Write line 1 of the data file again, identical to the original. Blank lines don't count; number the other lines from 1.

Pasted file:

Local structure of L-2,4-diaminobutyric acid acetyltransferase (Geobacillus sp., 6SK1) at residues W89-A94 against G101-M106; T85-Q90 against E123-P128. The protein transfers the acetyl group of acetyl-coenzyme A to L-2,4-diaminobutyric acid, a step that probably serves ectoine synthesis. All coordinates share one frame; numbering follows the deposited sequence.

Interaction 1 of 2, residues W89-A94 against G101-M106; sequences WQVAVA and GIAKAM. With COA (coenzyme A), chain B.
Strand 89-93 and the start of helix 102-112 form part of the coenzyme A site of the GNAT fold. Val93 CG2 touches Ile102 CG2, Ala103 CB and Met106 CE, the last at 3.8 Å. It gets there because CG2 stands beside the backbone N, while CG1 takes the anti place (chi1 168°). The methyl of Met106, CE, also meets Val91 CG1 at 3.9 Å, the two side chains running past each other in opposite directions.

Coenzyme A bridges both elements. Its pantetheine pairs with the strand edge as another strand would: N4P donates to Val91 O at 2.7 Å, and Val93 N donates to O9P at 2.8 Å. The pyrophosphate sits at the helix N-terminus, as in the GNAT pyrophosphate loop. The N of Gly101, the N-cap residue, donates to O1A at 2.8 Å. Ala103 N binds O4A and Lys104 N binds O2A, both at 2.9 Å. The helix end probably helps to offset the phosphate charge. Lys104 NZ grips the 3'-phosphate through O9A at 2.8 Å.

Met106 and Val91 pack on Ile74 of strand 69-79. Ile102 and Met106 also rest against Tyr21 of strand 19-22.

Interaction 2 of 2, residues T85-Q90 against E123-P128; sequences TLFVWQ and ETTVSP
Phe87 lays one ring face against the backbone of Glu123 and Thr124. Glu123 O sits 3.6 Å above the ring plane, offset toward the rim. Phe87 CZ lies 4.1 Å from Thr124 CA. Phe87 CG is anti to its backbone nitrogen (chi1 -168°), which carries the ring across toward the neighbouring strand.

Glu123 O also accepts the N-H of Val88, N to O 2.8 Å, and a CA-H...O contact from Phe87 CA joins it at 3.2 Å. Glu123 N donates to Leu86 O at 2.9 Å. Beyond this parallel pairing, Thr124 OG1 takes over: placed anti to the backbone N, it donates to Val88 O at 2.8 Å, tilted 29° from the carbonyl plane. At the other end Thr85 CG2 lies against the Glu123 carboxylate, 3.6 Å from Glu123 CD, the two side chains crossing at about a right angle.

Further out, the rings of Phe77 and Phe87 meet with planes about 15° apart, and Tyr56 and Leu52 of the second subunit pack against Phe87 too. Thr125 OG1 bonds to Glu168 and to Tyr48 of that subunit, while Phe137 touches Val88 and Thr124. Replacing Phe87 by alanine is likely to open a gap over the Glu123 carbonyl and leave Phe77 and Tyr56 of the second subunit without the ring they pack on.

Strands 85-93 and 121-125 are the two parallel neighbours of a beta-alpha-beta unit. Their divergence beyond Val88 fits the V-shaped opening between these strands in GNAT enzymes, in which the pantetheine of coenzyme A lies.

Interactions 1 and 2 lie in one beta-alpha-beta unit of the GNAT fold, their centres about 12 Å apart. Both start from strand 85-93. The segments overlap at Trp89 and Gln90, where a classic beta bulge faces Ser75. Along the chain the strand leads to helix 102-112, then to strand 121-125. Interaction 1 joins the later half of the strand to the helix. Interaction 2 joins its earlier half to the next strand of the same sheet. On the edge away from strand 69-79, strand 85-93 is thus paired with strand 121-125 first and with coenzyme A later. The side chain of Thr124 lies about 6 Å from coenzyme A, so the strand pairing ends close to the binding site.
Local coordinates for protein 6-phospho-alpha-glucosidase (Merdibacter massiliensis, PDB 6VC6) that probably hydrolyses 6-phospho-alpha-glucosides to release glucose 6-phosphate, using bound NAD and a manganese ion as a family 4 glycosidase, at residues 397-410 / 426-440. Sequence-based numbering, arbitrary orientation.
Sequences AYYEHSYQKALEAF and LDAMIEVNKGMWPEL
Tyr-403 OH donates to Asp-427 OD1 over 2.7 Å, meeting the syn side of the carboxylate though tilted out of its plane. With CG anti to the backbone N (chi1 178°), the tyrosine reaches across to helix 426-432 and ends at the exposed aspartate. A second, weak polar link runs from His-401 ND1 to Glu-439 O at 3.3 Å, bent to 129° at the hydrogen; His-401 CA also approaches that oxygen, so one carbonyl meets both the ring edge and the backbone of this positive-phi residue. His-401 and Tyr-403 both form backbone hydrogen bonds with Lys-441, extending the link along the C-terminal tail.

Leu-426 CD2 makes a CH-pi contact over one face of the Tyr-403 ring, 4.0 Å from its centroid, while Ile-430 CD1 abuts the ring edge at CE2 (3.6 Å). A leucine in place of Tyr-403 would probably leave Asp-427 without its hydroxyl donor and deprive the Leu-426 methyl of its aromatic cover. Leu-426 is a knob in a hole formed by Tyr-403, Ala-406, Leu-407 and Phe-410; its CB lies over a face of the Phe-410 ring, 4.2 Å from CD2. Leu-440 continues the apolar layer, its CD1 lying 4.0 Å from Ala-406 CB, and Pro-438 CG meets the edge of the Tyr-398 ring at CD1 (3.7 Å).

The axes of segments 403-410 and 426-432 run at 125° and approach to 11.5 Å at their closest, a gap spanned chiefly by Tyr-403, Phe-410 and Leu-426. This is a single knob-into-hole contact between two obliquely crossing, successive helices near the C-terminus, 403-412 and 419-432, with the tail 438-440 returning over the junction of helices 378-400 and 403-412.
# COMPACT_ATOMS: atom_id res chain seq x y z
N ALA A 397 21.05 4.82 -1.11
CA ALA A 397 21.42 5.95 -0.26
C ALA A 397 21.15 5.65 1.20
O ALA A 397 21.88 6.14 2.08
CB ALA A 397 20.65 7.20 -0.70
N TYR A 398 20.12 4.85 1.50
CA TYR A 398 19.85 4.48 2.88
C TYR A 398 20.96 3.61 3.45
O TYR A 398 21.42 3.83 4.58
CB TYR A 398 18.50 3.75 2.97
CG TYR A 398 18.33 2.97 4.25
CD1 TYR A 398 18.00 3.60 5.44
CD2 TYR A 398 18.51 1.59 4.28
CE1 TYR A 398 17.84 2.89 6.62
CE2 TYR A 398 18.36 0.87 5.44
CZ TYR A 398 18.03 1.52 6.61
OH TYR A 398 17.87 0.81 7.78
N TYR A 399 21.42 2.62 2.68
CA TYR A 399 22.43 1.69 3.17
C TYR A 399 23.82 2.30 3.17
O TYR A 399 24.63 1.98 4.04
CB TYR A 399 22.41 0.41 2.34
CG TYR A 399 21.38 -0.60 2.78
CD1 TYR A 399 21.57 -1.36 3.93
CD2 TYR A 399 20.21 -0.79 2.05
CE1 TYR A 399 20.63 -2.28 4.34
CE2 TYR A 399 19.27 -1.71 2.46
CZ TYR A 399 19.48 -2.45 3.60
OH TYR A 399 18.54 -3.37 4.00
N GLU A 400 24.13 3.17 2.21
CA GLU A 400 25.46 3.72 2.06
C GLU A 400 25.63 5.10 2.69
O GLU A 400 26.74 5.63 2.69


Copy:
Local structure of L-2,4-diaminobutyric acid acetyltransferase (Geobacillus sp., 6SK1) at residues W89-A94 against G101-M106; T85-Q90 against E123-P128. The protein transfers the acetyl group of acetyl-coenzyme A to L-2,4-diaminobutyric acid, a step that probably serves ectoine synthesis. All coordinates share one frame; numbering follows the deposited sequence.